One possible response to this is that, well, other countries have passed single-payer plans, so clearly it’s possible. This is a place, though, where America’s out-of-control costs paradoxically make cost control harder. America spends about twice as much per person on health care as other developed nations, and so the tax increases necessary to bring the system onto a single budget dwarf anything any other country has ever tried.
A third problem with the Sanders bill is that single-payer forces the government to decide what is and isn’t covered, and how much all of it will cost. Sanders “solves” that problem by not making any decisions at all. Everything is covered, and there is no cost sharing to speak of, making his “Medicare-for-all” plan far more generous than the actual Medicare program and making his single-payer plan more generous than anything that exists in any other nation. A system like this would massively increase health care use, and thus massively increase costs.
You could possibly counteract those cost increases by sharply lowering how much the government pays doctors, hospitals, drug companies, and so on. But if you cut reimbursement rates across the system that sharply, the system will convulse: Rural hospitals will close, older doctors will shutter their practices, and many, many people will find their care disrupted.
These are hard problems, and Sanders doesn’t solve them. He doesn’t even really admit they exist.
Sanders is changing the definition of success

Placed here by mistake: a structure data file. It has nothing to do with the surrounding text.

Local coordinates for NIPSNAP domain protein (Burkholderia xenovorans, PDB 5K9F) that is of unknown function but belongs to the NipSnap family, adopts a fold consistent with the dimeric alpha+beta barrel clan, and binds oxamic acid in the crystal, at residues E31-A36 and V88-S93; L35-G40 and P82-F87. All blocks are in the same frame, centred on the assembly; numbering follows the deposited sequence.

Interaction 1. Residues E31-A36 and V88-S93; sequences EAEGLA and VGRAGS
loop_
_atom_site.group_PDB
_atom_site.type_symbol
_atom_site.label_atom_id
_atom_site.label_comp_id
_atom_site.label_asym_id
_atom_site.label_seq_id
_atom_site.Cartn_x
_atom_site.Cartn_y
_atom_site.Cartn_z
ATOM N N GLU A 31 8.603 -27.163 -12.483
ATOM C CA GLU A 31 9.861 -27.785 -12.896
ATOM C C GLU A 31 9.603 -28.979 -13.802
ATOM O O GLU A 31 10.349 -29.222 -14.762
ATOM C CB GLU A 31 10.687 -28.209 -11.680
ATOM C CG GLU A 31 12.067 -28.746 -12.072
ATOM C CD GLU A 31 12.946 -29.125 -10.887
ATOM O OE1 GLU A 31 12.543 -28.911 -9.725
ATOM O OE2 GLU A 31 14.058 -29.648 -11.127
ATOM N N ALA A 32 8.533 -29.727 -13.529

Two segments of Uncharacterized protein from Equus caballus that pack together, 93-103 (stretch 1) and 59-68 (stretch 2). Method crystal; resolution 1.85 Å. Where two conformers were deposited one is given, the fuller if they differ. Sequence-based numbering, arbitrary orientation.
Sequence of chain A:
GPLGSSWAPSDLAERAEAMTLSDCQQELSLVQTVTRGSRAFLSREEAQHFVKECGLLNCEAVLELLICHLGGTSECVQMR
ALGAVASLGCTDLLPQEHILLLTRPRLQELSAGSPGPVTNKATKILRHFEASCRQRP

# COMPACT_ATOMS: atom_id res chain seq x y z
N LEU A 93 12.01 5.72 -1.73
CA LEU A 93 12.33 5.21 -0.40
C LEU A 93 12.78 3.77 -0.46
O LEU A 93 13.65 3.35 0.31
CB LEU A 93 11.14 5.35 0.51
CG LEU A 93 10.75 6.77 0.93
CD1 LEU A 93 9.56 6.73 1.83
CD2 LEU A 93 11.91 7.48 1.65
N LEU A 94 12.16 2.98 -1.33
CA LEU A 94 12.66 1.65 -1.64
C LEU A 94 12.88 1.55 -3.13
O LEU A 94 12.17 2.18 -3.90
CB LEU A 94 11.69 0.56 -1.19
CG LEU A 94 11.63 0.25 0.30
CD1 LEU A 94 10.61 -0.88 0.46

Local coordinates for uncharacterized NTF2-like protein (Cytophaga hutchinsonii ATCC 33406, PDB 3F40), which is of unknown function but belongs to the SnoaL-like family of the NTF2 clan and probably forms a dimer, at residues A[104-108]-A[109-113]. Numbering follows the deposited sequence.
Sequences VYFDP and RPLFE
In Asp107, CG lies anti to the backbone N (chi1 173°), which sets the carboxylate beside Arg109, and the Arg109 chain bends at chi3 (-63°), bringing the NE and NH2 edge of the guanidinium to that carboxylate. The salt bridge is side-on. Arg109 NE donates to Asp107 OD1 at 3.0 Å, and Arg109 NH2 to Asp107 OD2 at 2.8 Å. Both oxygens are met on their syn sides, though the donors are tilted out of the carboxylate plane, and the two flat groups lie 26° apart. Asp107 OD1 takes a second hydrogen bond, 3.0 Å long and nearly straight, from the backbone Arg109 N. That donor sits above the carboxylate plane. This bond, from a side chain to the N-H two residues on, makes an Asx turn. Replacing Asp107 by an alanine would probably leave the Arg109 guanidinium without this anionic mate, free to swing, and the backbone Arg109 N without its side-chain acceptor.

Sanders’s bill has 16 co-sponsors, including most of the Senate Democrats most often mentioned as possible 2020 presidential contenders. In one fell swoop, he has taken single-payer from an ideal on the margins of the Democratic Party to a goal endorsed by its likeliest standard-bearers.
The Democratic Party could’ve oriented itself around a number of health care goals in the coming years. It could’ve simply sought to improve Obamacare. It could’ve focused on cutting costs, or lowering premiums, or getting closer to universal coverage. But Sanders, I think, has preempted all that: He’s made the goal single-payer.
I highly doubt Democrats will achieve that goal, just as they haven’t achieved universal coverage. But simply agreeing on it changes what counts as progress. Expanding Medicaid is progress toward single-payer. Allowing Medicare to negotiate drug prices is progress toward single-payer. Allowing people of all ages to buy into Medicare is progress toward single-payer. Adding a public option to Obamacare is progress toward single-payer. Pete Stark’s AmeriCare plan is progress toward single-payer.